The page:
Distant relatives, Adolf and Francis Schlief, adopted the children. The Schliefs were in their early thirties, with no kids of their own and an aging mother for whom they cared. Adolf, a butcher, rose early for his shift at a meatpacking plant in the South St. Paul stockyards. Francis stayed home to raise her four new wards. The Schliefs ran a strict, joyless home. Francis, inexperienced and sometimes frantic, was given to bursts of temper. According to family legend, she once beat one of Marius’ brothers with a cast iron skillet.
Adolf and Francis were deeply religious. They worshipped in the Brethren Church—a breakaway Protestant group nicknamed the “dunkers” for their full-body baptisms. As new members of the family, Marius and his siblings also became Brethren and were initiated into the rites of the church. The Brethren advocate fealty to the Scriptures. Jesus washed feet; the Brethren wash feet. Jesus had communion in the evening; so do the Brethren. Marius absorbed this early immersion in evangelism. It defined him as a child, and by the time he reached his teens, he was possessed by religious fervor. He joined Christian Endeavor, an evangelical youth group, and with his brother Vernon began publishing a religious newspaper. Marius played the violin, Vernon the guitar, other friends the cornet and accordion, and they all played together at religious gatherings. At street meetings, the brothers preached by bullhorn to anyone who would listen. Marius always was at the center of these events, a frequent speaker who liked to sermonize. He took his Bible study seriously, memorizing passages using mnemonic systems (each finger, for example, represented a memorized Bible verse). He kept a running tally of the souls he’d saved.
It was a time of evangelical awakening all across the country, and also a time when Christianity developed a mean streak. One famous radio preacher, Father Coughlin, praised the Nazis to his thirty million listeners. Luke Rader, from the radio booth in his Minneapolis Tabernacle, raged against “Satan’s Synagogue.” Billy Sunday’s convulsive fire-and-brimstone sermons drew crowds of thousands to fields and tents in every state. It was as if the sheer helplessness of the Depression years wrung families hard until a sour trickle seeped out. If Christianity’s paranoid fringe affected Marius, however, the notes and documents of his life don’t show it. His was a cheerful disposition. He was a practical joker, and in the same notebook where he tallied his saved souls, he kept a list of jokes for handy reference.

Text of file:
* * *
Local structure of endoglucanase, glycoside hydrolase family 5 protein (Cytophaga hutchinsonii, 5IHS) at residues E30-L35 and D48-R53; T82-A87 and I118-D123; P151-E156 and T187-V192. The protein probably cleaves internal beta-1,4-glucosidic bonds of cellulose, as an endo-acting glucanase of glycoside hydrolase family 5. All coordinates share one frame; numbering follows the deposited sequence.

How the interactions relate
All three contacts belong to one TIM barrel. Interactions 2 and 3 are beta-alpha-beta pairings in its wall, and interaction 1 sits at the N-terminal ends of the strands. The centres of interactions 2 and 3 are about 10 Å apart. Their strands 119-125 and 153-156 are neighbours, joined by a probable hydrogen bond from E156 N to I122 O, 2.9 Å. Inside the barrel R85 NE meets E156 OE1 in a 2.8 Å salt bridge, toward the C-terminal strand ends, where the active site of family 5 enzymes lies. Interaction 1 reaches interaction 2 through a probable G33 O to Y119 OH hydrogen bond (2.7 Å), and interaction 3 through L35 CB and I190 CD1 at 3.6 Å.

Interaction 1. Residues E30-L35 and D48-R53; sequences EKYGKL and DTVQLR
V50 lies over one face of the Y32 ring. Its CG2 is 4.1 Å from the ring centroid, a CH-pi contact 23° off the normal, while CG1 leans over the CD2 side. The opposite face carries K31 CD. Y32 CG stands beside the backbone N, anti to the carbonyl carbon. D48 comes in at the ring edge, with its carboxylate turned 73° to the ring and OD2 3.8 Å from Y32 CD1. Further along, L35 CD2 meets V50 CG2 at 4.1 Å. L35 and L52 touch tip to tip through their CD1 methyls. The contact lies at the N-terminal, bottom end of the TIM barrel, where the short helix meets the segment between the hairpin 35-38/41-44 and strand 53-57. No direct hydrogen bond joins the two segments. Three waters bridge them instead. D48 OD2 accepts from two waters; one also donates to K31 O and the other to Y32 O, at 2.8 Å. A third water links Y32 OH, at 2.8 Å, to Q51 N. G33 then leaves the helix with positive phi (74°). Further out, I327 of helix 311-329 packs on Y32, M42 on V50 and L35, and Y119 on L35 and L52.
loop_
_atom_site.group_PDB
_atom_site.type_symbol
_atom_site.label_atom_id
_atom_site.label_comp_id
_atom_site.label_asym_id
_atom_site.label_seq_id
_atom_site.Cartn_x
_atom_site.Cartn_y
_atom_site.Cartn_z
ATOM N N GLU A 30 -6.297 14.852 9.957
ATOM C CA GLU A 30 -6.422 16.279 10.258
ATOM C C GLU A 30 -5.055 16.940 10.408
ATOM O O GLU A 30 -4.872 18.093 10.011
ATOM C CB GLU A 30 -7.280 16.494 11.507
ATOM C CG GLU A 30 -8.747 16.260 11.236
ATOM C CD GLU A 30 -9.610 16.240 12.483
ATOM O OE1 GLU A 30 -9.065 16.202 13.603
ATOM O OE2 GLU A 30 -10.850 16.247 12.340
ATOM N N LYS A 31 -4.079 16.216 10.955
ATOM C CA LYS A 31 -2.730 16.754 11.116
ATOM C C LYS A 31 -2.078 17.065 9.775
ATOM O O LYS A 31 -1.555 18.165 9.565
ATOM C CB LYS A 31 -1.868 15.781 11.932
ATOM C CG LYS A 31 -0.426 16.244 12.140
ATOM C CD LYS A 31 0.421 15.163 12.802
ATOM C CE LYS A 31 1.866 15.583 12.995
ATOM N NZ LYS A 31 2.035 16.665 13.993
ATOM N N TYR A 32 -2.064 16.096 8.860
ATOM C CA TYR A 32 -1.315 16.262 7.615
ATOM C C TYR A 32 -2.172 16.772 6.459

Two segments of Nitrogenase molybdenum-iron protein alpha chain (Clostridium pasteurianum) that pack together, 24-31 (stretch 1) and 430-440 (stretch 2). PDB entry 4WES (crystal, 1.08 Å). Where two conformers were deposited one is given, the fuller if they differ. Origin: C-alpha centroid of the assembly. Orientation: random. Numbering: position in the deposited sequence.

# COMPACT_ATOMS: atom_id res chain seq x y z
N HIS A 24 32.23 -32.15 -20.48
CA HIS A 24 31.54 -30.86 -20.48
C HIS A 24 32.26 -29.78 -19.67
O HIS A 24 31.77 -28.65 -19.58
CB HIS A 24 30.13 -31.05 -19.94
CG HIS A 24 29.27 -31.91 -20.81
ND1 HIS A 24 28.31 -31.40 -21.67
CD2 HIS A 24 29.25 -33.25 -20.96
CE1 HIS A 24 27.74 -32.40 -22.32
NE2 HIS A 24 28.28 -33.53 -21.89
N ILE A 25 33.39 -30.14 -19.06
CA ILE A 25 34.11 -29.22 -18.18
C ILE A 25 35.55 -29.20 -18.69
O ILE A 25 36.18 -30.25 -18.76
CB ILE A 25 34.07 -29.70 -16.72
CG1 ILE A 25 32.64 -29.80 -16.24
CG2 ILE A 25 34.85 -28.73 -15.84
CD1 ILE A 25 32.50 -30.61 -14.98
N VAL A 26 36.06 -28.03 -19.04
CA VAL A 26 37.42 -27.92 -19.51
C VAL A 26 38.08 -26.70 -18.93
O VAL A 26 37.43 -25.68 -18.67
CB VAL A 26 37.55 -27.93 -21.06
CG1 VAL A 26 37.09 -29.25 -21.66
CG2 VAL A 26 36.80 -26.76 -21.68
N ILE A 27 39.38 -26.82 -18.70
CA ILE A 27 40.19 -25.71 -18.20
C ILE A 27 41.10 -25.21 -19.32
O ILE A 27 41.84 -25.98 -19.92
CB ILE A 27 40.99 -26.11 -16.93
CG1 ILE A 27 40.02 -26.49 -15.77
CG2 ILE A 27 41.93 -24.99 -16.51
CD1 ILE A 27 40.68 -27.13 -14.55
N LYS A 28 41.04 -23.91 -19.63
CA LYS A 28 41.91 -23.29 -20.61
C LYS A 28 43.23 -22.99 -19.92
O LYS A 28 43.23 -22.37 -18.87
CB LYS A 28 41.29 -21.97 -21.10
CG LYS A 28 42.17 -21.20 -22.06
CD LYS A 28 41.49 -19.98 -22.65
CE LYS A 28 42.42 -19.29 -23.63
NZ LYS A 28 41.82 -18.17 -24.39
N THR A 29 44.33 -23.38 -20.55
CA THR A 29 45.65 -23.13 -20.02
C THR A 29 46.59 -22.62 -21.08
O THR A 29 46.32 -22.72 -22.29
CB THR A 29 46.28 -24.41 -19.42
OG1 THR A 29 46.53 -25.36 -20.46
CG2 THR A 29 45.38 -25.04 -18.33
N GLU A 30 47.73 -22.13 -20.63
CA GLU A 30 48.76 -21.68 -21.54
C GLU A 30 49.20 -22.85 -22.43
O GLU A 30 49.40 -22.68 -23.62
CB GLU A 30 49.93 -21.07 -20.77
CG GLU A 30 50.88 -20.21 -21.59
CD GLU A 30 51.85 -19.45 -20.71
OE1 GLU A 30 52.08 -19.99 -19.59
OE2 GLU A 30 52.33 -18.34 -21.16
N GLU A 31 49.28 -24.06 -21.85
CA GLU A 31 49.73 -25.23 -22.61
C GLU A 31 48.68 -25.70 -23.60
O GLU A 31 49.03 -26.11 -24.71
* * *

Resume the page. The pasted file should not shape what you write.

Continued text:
According to a short history of the organization, apparently penned by Marius, the idea for the Outdoor Scripture Sign Crusade (the name was later shortened to Gospel Signs Inc.) came to Marius and Vernon “during one of the periods of prayer, to which they constantly resorted for comfort and guidance.” The brothers had noted the new, commercial “outdoor posters” along local highways, and they were entranced by this means of spreading the word. “It is our conviction that Christians should not ignore this valuable instrument,” Marius wrote. Their first sign went up in 1938 just south of the St. Paul city limits, a small wooden placard that read, “Whosever shall call on the name of the LORD shall be saved.” Marius and his friends quickly erected five more signs. Supporters donated land, materials, and labor, “making possible both low cost, and appearance whose modern design is colorful and attractive.”
Around this time, Marius met Elinor Olson, a young pianist recruited to accompany his violin performance at a church service. It wasn’t love at first sight, but Elinor soon joined the Schlief brothers and their friends in frenetic rounds of church meetings, music sessions, and parties. For his part, Marius found in Elinor’s family some of the tenderness that he missed in his own. He was soon a fixture at the Olson home.
“He was a delight,” Elinor’s sister Shirley recalls now from her house in Okalahoma. “He loved our whole family. We’d do all kinds of things. For entertainment, it was always with the church group. Marius would bring his friends over to my mother’s house. She’d make a hot dish and rolls. We had skating parties, parties where they played games. They were outstanding young people. They had good jobs, a lot of them. We really had a good life with him. I can’t remember that we ever fought.”